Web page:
ii) Growing Places Fund

What is it?

The Growing Places Fund will provide £500 million to enable the development of local

funds to address infrastructure constraints, promoting economic growth and the delivery of

jobs and houses. Types of projects could include:




Early development of strategic link roads and access works to unlock major mixeduse

developments, enabling the delivery of homes and commercial space – leading

to the creation of jobs and securing private investment;

Provision of flood storage capacity to enable development of homes, employment

space and retail space; and

Works to improve local connectivity and reduce congestion through interventions

such as extending dual carriageways, enabling developments to be taken forward

sustainably.

How does it work?

Businesses are invited to apply for funding to support their business plans. The Growing

Places Fund is recyclable; monies are repayable and will be used to support future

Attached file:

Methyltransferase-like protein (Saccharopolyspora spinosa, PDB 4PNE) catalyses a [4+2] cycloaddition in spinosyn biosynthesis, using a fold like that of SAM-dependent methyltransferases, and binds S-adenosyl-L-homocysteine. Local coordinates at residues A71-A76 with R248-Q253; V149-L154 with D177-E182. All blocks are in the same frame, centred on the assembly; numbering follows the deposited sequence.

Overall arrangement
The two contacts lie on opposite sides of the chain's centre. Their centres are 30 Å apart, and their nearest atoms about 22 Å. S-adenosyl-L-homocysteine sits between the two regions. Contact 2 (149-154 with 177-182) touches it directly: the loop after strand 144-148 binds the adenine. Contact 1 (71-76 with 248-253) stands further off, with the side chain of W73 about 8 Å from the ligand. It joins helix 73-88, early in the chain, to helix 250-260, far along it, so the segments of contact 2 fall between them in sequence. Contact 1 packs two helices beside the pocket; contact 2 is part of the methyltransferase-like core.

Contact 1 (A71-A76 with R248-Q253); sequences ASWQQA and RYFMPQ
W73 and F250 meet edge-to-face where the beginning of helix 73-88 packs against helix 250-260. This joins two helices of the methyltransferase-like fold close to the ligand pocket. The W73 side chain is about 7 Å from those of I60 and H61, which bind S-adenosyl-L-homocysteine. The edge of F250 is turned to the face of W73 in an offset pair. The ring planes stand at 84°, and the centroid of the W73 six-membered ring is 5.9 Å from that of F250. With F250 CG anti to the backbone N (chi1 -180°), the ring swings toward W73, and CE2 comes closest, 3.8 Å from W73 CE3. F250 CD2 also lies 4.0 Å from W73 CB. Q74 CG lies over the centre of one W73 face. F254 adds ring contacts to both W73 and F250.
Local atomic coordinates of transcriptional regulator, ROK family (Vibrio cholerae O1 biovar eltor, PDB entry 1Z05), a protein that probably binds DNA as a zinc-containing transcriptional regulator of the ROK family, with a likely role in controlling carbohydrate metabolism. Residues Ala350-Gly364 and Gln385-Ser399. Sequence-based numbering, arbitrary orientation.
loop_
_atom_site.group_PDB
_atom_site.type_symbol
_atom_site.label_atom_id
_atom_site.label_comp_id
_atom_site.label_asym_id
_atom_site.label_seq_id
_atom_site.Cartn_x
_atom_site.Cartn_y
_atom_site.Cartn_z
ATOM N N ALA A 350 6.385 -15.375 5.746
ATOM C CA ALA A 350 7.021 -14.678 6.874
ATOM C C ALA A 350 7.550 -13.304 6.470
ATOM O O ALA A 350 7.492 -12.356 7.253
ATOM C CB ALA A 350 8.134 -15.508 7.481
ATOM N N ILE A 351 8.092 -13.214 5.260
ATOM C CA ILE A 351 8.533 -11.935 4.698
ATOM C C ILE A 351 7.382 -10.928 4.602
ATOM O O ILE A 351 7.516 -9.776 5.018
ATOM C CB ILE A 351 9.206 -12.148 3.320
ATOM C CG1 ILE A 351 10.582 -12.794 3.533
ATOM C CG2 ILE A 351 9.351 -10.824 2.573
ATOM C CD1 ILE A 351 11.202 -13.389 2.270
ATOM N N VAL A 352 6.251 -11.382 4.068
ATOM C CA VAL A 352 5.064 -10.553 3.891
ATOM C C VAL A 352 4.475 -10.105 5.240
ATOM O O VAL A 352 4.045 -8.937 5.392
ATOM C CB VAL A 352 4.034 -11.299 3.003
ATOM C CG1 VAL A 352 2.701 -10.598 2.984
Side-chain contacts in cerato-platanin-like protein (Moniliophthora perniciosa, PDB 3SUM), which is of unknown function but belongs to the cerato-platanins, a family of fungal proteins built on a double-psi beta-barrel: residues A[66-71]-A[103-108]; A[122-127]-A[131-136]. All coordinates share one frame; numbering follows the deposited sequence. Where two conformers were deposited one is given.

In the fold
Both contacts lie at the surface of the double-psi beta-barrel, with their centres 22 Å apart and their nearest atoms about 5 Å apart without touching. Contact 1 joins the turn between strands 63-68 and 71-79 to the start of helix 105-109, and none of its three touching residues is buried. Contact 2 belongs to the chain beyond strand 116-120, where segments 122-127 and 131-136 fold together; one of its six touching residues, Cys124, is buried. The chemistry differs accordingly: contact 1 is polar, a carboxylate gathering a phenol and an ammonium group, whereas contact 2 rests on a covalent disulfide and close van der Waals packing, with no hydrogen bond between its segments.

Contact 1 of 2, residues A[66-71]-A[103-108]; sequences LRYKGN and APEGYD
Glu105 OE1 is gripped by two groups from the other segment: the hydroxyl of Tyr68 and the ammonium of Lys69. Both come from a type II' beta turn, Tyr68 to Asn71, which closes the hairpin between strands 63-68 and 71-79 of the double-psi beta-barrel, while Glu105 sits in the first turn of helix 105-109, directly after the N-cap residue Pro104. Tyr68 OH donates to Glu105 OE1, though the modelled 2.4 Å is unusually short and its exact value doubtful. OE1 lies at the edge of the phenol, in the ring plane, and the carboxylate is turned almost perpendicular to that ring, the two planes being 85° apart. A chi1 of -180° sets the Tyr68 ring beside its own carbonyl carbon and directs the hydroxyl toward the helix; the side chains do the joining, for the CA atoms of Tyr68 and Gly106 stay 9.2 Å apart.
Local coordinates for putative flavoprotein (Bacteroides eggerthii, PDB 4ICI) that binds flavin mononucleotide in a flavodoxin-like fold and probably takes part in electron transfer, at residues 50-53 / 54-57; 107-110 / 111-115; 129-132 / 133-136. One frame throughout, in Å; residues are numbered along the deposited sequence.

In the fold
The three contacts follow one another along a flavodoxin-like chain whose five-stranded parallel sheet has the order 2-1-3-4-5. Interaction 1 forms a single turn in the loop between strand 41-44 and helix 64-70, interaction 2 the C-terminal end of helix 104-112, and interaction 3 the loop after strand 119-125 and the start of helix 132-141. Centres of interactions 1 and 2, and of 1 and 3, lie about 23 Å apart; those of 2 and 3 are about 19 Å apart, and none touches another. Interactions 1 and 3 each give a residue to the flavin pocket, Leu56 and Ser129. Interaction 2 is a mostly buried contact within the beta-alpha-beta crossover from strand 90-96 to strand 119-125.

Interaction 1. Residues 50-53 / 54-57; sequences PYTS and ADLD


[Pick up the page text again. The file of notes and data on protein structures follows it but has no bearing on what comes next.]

projects.

Who delivers the scheme?

The Growing Places Fund is managed locally by Local Enterprise Partnerships (LEPs).

Where do I find out more?

The funding criteria and application process for each LEP differs, so applicants are

advised to check. Details of the amounts awarded to each LEP can be found here:

https://www.gov.uk/government/news/500m-fund-to-unlock-the-potential-for-economicgrowth

Broad details of the scheme can be found here:

https://www.gov.uk/government/publications/growing-places-fund-prospectus

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SME access to finance schemes

iii) EU funded sources of finance

What is it?

The European Union provides support to European SMEs. This is available in different

forms such as grants, loans and, in some cases, guarantees. Support is available either

directly or through programmes managed at national or regional level, such as the